About a year after Joe Abercrombie completed The First Law Trilogy, he followed it up with what has proved to be his best work yet. This is the Illusive One's Review of the standalone novel, Best Served Cold.
This book, unlike First Law, takes place in a land known as Styria, a large island northeast of the Union, full of Dukedoms ever at war with each other. After nineteen years of war, the Duke Orso of Talins has finally gained the upper hand against his rivals in the League of Eight and is now poised to make himself king of Styria. And it's all thanks to his greatest mercenary commander, Monza Murcatto whose victories have made her a bit too popular for the Duke's taste. Murcatto is betrayed, her brother killed and she thrown off a mountain but by some miracle survives leaving her with a burning desire for revenge against the seven men who killed her brother and tried to kill her.
Although it doesn’t fill in to many of the blanks left by Last Argument of the Kings, this is absolutely the greatest edition to the First Law World, (as far as I know the series has no official name). It seems to take place two to five years after the end of Kings, and reveals that Styria has become a land for proxy wars between the Union and the Gurkish Empire.
It had a great plot full of twists with a terrific cast of characters. While it does seem a little clichéd, it was executed so well that you don't see it that way at all. As a friend of mine once said, a clichéd device can still be made great if in the hands of a good author. Each of the men Monza attempts to kill requires a different approach to get to, a different set of skills to kill them and often frequently found herself within the ranks of her former enemies, trying to prevent Orso from solidifying his victory over the League of Eight. All of these things kept what would normally be a boring story fresh with each section
The characters in the book were also top notch and even surpass the ones from First Law. Monza is at first a cynical, abrasive, bitch with no thoughts other then revenge. As the story progresses however, we find that many of her sins of the past were in fact not her work but the work of her brother, either through negligence or treachery. As she slowly makes her way up the list, she finds the act of killing the men harder and harder and frequently questions if they truly deserve to die.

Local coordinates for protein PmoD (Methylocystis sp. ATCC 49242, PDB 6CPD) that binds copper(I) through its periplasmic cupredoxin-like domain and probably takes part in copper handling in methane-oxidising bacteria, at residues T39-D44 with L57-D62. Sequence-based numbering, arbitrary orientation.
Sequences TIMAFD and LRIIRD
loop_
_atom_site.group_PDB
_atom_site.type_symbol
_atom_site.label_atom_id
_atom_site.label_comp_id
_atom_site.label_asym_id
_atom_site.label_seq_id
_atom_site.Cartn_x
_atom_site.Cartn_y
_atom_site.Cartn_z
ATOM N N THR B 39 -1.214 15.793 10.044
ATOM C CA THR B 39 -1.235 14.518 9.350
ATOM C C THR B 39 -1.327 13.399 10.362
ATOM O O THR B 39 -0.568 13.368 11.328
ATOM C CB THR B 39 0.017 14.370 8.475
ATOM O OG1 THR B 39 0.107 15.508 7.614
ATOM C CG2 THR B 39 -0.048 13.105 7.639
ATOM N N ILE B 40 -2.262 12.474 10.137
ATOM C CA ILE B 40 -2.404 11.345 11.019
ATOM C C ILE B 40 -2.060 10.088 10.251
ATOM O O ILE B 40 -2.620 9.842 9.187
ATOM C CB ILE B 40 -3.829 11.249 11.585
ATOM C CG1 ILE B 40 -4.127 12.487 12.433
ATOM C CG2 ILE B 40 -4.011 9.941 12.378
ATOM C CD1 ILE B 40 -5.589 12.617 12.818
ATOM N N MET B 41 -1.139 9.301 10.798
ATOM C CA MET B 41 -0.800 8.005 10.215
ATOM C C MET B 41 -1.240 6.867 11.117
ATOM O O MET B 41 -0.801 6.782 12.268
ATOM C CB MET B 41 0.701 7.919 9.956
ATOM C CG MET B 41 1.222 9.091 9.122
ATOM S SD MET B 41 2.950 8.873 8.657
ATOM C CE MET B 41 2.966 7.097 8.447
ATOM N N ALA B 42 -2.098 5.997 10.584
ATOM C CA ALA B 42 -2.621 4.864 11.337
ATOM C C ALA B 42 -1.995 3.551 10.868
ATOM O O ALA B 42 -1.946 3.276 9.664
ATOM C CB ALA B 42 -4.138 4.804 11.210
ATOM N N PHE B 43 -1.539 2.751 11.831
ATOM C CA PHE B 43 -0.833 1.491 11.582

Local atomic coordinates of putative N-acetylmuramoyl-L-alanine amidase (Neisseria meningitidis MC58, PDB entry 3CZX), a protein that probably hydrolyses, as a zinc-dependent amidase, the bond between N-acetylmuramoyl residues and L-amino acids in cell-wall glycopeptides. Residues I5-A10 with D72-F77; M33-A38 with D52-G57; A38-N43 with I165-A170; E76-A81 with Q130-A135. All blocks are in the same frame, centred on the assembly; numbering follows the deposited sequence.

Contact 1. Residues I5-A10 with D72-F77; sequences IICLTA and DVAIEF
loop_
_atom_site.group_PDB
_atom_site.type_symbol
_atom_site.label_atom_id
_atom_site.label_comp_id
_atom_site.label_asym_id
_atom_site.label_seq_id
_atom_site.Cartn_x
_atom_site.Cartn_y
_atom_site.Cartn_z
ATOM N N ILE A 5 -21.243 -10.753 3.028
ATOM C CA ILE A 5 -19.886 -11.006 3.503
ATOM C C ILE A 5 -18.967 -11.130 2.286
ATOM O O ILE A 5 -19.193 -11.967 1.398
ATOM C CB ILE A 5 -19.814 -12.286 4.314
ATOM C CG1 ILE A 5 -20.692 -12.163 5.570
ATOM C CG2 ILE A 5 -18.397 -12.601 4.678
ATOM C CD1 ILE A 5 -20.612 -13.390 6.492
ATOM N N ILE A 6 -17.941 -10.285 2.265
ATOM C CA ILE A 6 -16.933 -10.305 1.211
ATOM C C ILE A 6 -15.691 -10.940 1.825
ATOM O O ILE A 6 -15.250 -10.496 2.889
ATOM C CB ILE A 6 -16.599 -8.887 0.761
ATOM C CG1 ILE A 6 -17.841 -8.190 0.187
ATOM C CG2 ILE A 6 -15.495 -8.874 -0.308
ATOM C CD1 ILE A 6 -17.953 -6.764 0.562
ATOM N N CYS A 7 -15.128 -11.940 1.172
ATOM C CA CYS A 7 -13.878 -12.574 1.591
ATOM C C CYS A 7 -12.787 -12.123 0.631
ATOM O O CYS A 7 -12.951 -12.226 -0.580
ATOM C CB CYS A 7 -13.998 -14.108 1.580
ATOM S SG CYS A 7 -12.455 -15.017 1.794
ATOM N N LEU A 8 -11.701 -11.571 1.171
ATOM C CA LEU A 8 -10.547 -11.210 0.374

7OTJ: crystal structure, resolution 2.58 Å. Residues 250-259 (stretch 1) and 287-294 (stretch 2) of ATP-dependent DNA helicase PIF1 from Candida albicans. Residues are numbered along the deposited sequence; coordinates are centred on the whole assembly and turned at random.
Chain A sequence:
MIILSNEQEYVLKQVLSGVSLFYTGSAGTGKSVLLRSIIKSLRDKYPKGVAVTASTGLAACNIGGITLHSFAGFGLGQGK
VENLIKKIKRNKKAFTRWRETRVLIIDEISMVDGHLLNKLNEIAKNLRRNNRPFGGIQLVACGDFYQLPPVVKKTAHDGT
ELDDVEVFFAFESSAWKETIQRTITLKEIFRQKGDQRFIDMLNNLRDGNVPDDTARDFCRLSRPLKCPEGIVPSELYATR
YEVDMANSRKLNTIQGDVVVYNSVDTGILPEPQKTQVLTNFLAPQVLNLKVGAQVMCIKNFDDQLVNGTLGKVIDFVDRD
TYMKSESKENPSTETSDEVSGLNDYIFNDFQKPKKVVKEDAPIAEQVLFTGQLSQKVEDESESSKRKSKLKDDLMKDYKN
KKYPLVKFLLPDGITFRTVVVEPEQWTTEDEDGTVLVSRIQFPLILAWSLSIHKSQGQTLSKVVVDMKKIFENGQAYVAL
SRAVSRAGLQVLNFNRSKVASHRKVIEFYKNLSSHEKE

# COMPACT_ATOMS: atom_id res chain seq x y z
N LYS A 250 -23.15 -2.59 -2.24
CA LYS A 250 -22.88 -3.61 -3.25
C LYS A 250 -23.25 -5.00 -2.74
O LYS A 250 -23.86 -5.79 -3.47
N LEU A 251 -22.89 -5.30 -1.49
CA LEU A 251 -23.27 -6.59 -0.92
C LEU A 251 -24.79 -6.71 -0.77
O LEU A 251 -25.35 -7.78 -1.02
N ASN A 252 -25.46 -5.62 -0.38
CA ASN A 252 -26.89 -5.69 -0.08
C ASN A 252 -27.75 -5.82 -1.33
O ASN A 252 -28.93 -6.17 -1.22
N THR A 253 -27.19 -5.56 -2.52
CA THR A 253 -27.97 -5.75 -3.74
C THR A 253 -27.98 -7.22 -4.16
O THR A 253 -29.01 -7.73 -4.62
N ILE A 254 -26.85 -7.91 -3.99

Then there's Caul Shivers the Barbarian. He was originally introduced in Before They are Hanged as a leader of one of the disgruntled clans with a vendetta against Logan Ninefingers. But in this book, like Logan, he is just trying to end his carrier in fighting and do some honest work for once in his life but finds that once your hands have been blooded, it's hard to get them clean again. His character happens to be the most dynamic of the book as he slowly changes from a halfway decent man, to a psychopath far worse then what he was before.
Other noteworthy characters include Friendly the mass murder, who has an obsession with numbers and is more than a little entertaining. There is also Nicomo Cosca, a former mercenary leader with a history with Monza and another character introduced in Before They are Hanged. At this point of his life he is a complete alcoholic who is one day away from dying in the gutter when Monza finds him and recruiters him in her vendetta. Another member of Monza's group is Shylo Vitari, another character introduced in First Law and helps Monza for the money she is promised. Another noteworthy character is Castor Morveer the treacherous poisoner with fickle loyalties and deadly intentions.
But my personal favorite out of all of these characters and probably my favorite fantasy character of all time is Shenkt the assassin. A man of few words, Shenkt is an assassin with unnatural powers who is the professional Orso sends to track down and kill Monza and her band of killers. While his page time is short, he made a bigger impression on me than any other character in any other fantasy book. He refuses to kneel to anyone and kills those who try to make him. He states that he used to kneel but does not anymore, often referring to an unnamed master who taught him his skills as the reason for this. At the same time, he gives his enemies one chance to walk away from a fight with him before tearing them to pieces and has a soft spot for orphaned children who remind him of his own tortured and mysterious past.
In conclusion, this was, so far, the best of Joe Abercrombie's books. Like his previous books it had a great plot, great characters, great fights, dark humor, great dialog and had great twists that kept your head spinning and I can't praise this book enough. Unfortunately you need to read the First Law Trilogy before you can read this one, but it's worth the wait, so read them and check this one out. You'll be glad you did.